Silvia and I first visited Panama in late February and early March of 2017.

While based at a B&B in Boquete, we made a number of day trips down to the wonderful beaches on the shores of the Gulf of Chiriqui.

The 12 km long grey sandy beach at Las Lajas was highly recommended to us as we were looking to experience a typical Panamanian beach catering mainly to the locals. When we got to Las Lajas, before hitting the beach we decided to drive along the dirt road running parallel to the beach some 200m from the shoreline, in the hope of seeing some of the abundant bird- and wild-life Las Lajas has to offer.

We were not disappointed. We spotted quite a number of different bird species including the ubiquitous Turkey Vultures and numerous Frigate Birds lazily flying overhead. We enjoyed watching a splendid cinnamon coloured Savanna Hawk in the distance, as it repeatedly swooped down from a small tree to catch insects– we were in heaven even if the action was too far away to take any photos.

Our first opportunity to shoot anything meaningful presented itself when we found an adolescent Great Black Hawk less than successfully trying to forage for prey in tallish grass around 10 meters off the road. After some time, the heat from the direct sun must have gotten too much for the hawk as it flew off and settled on a branch in a nearby shady tree.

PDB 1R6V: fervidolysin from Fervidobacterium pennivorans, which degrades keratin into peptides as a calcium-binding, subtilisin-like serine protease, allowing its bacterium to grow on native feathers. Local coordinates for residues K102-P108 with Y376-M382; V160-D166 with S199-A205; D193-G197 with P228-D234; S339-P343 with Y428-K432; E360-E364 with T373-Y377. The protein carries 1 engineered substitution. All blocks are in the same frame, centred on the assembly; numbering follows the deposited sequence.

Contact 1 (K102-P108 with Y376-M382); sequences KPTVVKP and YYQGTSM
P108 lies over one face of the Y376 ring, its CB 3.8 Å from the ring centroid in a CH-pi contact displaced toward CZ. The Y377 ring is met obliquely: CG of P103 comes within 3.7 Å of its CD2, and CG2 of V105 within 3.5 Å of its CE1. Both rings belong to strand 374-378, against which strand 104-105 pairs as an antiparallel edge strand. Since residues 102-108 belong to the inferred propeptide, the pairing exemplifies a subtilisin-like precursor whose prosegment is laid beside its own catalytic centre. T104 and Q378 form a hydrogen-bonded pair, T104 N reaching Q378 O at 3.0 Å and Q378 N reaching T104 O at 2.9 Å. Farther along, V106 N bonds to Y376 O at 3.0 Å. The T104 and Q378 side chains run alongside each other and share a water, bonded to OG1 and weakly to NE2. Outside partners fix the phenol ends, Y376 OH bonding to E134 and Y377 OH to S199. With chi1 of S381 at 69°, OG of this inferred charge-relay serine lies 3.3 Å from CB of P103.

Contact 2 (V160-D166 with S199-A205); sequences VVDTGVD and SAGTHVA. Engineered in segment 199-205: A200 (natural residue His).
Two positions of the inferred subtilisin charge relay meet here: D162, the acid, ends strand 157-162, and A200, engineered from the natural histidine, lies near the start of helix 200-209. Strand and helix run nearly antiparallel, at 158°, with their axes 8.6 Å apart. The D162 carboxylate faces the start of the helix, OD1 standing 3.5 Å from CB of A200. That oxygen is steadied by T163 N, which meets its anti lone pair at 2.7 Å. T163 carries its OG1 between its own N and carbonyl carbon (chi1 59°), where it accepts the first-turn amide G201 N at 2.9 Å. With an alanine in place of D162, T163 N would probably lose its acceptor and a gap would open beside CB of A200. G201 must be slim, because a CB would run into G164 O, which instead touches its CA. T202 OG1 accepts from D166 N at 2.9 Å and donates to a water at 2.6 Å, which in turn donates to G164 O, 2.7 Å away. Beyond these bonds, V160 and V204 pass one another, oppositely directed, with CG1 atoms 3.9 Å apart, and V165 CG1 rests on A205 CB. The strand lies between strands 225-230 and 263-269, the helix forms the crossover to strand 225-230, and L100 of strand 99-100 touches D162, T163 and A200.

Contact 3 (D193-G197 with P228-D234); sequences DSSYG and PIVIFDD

I took a few shots of the hawk in the new location, but was not too happy as the lighting in the dense shade was pretty poor despite the sun shining strongly overhead. Not really optimum conditions to get pin-sharp images.

I had started taking the camera away from my face in order to put it on my lap when suddenly all hell broke loose. The Great Black Hawk was under attack from the same Savanna Hawk which we had been observing earlier a few hundred meters back on the opposite side of the road.

After about 5 seconds it was all over. The victorious Savanna Hawk flew off to a nearby coconut palm while the Great Black Hawk disappeared quickly into the dense undergrowth.

I was pretty upset, as I was convinced that I had yet again missed out on a special opportunity to photograph a unique interaction between two different species of raptors – I genuinely had no immediate recollection of actually having taken any shots of the fight.

Silvia assured me that I had in fact shot a rapid sequence of photos of the fight, which we confirmed while reviewing the last sequence of photos on the review monitor. Somehow I must have instinctively returned the camera viewfinder to my eye and simultaneously pressed and held the shutter button down until it was all over.

The final quality of the images was not as good as I would have liked, but at least I had something to show this time.

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